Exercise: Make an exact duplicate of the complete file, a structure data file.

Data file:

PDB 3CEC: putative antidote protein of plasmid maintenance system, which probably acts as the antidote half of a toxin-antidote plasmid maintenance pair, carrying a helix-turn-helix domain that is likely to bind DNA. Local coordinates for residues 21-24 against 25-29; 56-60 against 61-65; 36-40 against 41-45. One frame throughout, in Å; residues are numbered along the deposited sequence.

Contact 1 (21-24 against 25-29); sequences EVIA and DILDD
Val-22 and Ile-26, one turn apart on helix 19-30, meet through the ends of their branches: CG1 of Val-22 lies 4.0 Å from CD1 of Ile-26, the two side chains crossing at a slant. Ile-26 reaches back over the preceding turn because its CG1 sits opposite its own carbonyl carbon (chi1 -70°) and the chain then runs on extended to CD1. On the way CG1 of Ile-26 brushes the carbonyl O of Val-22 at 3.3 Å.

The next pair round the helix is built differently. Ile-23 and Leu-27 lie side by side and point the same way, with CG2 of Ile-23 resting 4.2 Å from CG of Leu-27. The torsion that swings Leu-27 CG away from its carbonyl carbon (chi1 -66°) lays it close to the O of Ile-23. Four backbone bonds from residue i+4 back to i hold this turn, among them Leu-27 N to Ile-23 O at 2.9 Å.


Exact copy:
PDB 3CEC: putative antidote protein of plasmid maintenance system, which probably acts as the antidote half of a toxin-antidote plasmid maintenance pair, carrying a helix-turn-helix domain that is likely to bind DNA. Local coordinates for residues 21-24 against 25-29; 56-60 against 61-65; 36-40 against 41-45. One frame throughout, in Å; residues are numbered along the deposited sequence.

Contact 1 (21-24 against 25-29); sequences EVIA and DILDD
Val-22 and Ile-26, one turn apart on helix 19-30, meet through the ends of their branches: CG1 of Val-22 lies 4.0 Å from CD1 of Ile-26, the two side chains crossing at a slant. Ile-26 reaches back over the preceding turn because its CG1 sits opposite its own carbonyl carbon (chi1 -70°) and the chain then runs on extended to CD1. On the way CG1 of Ile-26 brushes the carbonyl O of Val-22 at 3.3 Å.

The next pair round the helix is built differently. Ile-23 and Leu-27 lie side by side and point the same way, with CG2 of Ile-23 resting 4.2 Å from CG of Leu-27. The torsion that swings Leu-27 CG away from its carbonyl carbon (chi1 -66°) lays it close to the O of Ile-23. Four backbone bonds from residue i+4 back to i hold this turn, among them Leu-27 N to Ile-23 O at 2.9 Å.